Eli bolted from beneath his blanket as a shriek next to him caused him to leap to his feet.    Private Winslow, hands on his pistol, slumped, a tomahawk embedded in his forehead. Blood seeped out of the wound as Eli gawked. A bullet shattered a branch above his head. Another ricocheted off a rock. He hit the ground.  Seeing movement he identified three warriors as they threaded their way among the trees. He grabbed his musket and ran after them.
 As Eli crouched in the underbrush, he forced his eyes to focus in the dark. He could feel them out there, waiting. Waiting for him to make a mistake, show himself. Periodically a splatter of lead balls thudded into the trees around him. He kept low, splinters raining down on his head.  He felt something warm and sticky at his hairline. Putting a finger to the spot he realized it was wet, smelled of blood. He must have been hit. He probed with an index finger. A groove ran across his temple. No ball buried there. He swallowed hard, and wiped his sweating hands on his pants.  His heart beating so loud he couldn’t hear himself think. He needed his wits about him or he’d die, of this he was sure. He’d never fought Indians before.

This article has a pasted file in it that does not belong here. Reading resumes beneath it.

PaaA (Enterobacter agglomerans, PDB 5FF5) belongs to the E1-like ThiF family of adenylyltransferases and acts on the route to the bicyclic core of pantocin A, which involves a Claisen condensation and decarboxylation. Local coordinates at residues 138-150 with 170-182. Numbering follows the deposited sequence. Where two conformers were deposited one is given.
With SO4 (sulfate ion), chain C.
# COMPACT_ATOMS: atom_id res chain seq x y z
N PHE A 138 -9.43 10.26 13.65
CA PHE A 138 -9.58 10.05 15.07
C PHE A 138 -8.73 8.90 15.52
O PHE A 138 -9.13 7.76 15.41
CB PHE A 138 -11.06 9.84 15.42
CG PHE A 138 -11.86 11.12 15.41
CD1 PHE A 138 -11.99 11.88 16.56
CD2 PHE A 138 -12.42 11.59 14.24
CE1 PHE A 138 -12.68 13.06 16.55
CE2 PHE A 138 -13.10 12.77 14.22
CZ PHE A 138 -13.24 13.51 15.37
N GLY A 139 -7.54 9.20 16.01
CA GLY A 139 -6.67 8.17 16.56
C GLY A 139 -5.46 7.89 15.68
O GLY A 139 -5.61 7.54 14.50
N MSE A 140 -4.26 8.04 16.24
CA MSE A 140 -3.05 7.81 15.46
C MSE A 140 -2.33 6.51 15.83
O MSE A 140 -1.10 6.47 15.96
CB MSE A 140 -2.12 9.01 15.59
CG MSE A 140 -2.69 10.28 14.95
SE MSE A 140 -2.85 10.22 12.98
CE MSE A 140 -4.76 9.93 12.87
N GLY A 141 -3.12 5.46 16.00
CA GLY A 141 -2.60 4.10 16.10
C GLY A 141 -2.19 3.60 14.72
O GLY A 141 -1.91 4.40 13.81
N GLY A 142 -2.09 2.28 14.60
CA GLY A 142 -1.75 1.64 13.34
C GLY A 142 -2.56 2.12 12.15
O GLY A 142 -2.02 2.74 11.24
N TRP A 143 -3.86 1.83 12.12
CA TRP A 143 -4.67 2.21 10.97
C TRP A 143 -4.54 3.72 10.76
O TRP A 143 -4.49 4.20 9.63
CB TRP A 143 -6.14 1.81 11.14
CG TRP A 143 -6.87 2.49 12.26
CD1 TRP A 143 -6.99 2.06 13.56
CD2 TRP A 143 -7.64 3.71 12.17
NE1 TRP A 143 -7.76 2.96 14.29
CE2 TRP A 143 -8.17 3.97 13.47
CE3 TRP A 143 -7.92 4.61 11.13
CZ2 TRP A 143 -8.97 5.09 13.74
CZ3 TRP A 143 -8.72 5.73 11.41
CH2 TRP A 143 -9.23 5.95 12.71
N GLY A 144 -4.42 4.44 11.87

A group of soldiers ran past through the woods ahead of him. He caught motion to his right – a warrior – slipped away in the opposite direction. Cautiously, Eli moved to follow him towards the swamp.